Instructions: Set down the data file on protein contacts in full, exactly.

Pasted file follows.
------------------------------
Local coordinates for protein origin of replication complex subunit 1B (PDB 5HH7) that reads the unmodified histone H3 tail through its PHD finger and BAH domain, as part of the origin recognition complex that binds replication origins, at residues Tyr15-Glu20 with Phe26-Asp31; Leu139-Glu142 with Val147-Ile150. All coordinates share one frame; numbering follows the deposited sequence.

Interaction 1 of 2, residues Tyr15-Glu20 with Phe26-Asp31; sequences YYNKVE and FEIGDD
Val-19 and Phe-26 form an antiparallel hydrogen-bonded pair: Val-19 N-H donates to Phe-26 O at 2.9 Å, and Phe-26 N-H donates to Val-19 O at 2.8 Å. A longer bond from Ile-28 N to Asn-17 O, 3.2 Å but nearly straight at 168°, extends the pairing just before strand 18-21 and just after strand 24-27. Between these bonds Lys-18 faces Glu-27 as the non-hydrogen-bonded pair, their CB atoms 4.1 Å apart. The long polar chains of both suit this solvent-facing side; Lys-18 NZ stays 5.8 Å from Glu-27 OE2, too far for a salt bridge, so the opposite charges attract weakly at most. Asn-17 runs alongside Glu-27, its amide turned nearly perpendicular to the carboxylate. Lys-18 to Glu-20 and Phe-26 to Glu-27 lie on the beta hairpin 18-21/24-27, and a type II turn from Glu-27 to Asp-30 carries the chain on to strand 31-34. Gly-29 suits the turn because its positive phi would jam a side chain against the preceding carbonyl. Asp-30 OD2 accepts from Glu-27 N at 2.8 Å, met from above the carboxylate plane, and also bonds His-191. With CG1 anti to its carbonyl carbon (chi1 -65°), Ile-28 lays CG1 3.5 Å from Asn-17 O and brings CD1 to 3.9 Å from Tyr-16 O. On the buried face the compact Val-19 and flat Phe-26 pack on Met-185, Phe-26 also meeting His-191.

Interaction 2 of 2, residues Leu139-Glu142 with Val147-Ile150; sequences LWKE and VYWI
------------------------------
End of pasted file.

Local coordinates for protein origin of replication complex subunit 1B (PDB 5HH7) that reads the unmodified histone H3 tail through its PHD finger and BAH domain, as part of the origin recognition complex that binds replication origins, at residues Tyr15-Glu20 with Phe26-Asp31; Leu139-Glu142 with Val147-Ile150. All coordinates share one frame; numbering follows the deposited sequence.

Interaction 1 of 2, residues Tyr15-Glu20 with Phe26-Asp31; sequences YYNKVE and FEIGDD
Val-19 and Phe-26 form an antiparallel hydrogen-bonded pair: Val-19 N-H donates to Phe-26 O at 2.9 Å, and Phe-26 N-H donates to Val-19 O at 2.8 Å. A longer bond from Ile-28 N to Asn-17 O, 3.2 Å but nearly straight at 168°, extends the pairing just before strand 18-21 and just after strand 24-27. Between these bonds Lys-18 faces Glu-27 as the non-hydrogen-bonded pair, their CB atoms 4.1 Å apart. The long polar chains of both suit this solvent-facing side; Lys-18 NZ stays 5.8 Å from Glu-27 OE2, too far for a salt bridge, so the opposite charges attract weakly at most. Asn-17 runs alongside Glu-27, its amide turned nearly perpendicular to the carboxylate. Lys-18 to Glu-20 and Phe-26 to Glu-27 lie on the beta hairpin 18-21/24-27, and a type II turn from Glu-27 to Asp-30 carries the chain on to strand 31-34. Gly-29 suits the turn because its positive phi would jam a side chain against the preceding carbonyl. Asp-30 OD2 accepts from Glu-27 N at 2.8 Å, met from above the carboxylate plane, and also bonds His-191. With CG1 anti to its carbonyl carbon (chi1 -65°), Ile-28 lays CG1 3.5 Å from Asn-17 O and brings CD1 to 3.9 Å from Tyr-16 O. On the buried face the compact Val-19 and flat Phe-26 pack on Met-185, Phe-26 also meeting His-191.

Interaction 2 of 2, residues Leu139-Glu142 with Val147-Ile150; sequences LWKE and VYWI